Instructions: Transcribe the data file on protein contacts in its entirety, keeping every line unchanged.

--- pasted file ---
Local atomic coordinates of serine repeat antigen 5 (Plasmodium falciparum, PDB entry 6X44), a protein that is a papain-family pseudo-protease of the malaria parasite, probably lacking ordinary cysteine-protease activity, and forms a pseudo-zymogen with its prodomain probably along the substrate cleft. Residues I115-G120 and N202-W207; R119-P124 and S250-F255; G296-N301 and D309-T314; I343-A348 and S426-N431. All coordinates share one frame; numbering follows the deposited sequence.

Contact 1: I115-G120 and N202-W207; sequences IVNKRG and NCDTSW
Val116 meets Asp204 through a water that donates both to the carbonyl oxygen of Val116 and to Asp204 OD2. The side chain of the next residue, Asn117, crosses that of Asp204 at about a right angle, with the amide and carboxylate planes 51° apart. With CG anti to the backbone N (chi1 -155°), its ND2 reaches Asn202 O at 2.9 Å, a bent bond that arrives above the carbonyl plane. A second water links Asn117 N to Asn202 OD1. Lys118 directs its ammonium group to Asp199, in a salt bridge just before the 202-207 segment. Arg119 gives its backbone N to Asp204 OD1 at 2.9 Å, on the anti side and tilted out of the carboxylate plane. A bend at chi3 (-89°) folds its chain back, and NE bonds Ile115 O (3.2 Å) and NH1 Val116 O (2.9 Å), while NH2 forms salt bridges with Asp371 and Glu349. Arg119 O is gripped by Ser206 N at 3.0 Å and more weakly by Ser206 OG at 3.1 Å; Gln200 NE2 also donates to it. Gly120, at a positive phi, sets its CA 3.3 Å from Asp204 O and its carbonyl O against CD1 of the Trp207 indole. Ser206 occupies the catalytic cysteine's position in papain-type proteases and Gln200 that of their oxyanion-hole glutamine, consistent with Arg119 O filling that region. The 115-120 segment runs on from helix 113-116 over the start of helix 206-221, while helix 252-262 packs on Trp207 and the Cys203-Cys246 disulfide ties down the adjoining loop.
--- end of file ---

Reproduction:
Local atomic coordinates of serine repeat antigen 5 (Plasmodium falciparum, PDB entry 6X44), a protein that is a papain-family pseudo-protease of the malaria parasite, probably lacking ordinary cysteine-protease activity, and forms a pseudo-zymogen with its prodomain probably along the substrate cleft. Residues I115-G120 and N202-W207; R119-P124 and S250-F255; G296-N301 and D309-T314; I343-A348 and S426-N431. All coordinates share one frame; numbering follows the deposited sequence.

Contact 1: I115-G120 and N202-W207; sequences IVNKRG and NCDTSW
Val116 meets Asp204 through a water that donates both to the carbonyl oxygen of Val116 and to Asp204 OD2. The side chain of the next residue, Asn117, crosses that of Asp204 at about a right angle, with the amide and carboxylate planes 51° apart. With CG anti to the backbone N (chi1 -155°), its ND2 reaches Asn202 O at 2.9 Å, a bent bond that arrives above the carbonyl plane. A second water links Asn117 N to Asn202 OD1. Lys118 directs its ammonium group to Asp199, in a salt bridge just before the 202-207 segment. Arg119 gives its backbone N to Asp204 OD1 at 2.9 Å, on the anti side and tilted out of the carboxylate plane. A bend at chi3 (-89°) folds its chain back, and NE bonds Ile115 O (3.2 Å) and NH1 Val116 O (2.9 Å), while NH2 forms salt bridges with Asp371 and Glu349. Arg119 O is gripped by Ser206 N at 3.0 Å and more weakly by Ser206 OG at 3.1 Å; Gln200 NE2 also donates to it. Gly120, at a positive phi, sets its CA 3.3 Å from Asp204 O and its carbonyl O against CD1 of the Trp207 indole. Ser206 occupies the catalytic cysteine's position in papain-type proteases and Gln200 that of their oxyanion-hole glutamine, consistent with Arg119 O filling that region. The 115-120 segment runs on from helix 113-116 over the start of helix 206-221, while helix 252-262 packs on Trp207 and the Cys203-Cys246 disulfide ties down the adjoining loop.